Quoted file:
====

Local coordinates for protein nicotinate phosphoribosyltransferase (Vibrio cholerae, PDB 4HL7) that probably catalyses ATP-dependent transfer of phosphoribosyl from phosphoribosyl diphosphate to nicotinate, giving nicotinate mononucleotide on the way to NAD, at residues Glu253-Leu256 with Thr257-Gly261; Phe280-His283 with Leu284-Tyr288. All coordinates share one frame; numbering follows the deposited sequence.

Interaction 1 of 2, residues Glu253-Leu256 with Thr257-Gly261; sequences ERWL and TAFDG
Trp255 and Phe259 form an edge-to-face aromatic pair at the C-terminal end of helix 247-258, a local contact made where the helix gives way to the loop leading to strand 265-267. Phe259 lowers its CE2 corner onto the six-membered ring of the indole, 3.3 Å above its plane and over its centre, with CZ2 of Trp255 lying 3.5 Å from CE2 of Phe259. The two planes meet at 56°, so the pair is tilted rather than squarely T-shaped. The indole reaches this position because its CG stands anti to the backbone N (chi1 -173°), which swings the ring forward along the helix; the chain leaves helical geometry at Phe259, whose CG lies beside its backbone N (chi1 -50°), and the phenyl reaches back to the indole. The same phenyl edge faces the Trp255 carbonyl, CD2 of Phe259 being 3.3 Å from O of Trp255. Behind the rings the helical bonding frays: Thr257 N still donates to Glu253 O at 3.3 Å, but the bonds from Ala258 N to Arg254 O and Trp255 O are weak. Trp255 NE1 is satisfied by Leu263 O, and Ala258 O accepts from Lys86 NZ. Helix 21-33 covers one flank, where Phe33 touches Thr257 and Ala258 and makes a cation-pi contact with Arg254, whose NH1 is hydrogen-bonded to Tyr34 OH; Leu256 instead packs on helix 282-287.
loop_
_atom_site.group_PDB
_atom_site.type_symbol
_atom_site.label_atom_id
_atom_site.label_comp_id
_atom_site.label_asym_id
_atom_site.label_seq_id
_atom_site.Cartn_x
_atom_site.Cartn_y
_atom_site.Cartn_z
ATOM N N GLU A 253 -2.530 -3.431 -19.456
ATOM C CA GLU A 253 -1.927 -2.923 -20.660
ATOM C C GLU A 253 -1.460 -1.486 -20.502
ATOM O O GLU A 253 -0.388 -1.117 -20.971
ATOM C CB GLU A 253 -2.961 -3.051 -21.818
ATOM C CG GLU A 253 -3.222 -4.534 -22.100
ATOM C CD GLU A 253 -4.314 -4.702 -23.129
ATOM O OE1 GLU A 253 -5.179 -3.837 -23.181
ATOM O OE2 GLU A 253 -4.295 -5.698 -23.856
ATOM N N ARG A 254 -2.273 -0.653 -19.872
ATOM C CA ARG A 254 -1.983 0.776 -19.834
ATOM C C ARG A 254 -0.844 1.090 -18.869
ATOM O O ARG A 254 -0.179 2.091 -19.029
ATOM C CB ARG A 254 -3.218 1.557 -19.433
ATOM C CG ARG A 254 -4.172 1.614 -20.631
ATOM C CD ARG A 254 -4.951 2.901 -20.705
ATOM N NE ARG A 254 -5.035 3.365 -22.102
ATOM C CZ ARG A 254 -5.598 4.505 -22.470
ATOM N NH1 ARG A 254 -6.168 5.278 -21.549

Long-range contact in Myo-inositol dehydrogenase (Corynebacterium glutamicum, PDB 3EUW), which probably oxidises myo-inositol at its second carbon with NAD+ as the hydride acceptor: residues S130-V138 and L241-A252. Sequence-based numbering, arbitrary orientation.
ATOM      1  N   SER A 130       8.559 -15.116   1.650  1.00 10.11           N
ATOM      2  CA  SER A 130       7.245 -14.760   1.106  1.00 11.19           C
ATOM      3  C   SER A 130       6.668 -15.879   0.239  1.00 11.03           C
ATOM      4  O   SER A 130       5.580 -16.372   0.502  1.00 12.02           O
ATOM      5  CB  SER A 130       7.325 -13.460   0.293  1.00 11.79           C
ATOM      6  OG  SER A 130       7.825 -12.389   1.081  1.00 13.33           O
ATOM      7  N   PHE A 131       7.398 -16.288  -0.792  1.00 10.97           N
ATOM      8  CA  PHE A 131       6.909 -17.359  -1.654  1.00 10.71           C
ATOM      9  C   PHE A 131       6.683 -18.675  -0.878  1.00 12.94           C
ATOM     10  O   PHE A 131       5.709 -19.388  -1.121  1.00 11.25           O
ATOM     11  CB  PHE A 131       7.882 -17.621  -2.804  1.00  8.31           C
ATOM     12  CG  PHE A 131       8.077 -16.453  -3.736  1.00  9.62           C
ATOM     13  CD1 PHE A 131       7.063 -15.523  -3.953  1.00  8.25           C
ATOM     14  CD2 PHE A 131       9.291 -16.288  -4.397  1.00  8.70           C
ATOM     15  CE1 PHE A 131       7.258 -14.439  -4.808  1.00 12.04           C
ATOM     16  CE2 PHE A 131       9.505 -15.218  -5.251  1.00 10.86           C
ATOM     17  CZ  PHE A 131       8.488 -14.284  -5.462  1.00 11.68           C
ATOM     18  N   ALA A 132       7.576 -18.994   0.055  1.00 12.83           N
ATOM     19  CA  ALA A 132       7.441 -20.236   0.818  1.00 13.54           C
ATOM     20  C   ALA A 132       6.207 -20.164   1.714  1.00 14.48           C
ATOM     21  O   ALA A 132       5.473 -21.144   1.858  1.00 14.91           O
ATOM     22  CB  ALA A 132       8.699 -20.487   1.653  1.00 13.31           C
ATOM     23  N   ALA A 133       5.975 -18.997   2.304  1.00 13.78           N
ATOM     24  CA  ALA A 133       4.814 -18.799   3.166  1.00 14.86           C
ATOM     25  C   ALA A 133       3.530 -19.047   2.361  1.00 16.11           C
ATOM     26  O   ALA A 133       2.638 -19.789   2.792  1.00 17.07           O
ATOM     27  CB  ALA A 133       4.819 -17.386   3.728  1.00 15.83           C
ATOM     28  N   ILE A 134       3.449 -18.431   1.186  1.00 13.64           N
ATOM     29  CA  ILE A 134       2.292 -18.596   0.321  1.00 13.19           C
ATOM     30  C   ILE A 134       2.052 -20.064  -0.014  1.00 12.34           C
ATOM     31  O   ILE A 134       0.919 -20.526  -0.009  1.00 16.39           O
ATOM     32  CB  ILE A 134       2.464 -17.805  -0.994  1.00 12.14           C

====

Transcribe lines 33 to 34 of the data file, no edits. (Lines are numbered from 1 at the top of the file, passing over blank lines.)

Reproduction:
Long-range contact in Myo-inositol dehydrogenase (Corynebacterium glutamicum, PDB 3EUW), which probably oxidises myo-inositol at its second carbon with NAD+ as the hydride acceptor: residues S130-V138 and L241-A252. Sequence-based numbering, arbitrary orientation.
ATOM      1  N   SER A 130       8.559 -15.116   1.650  1.00 10.11           N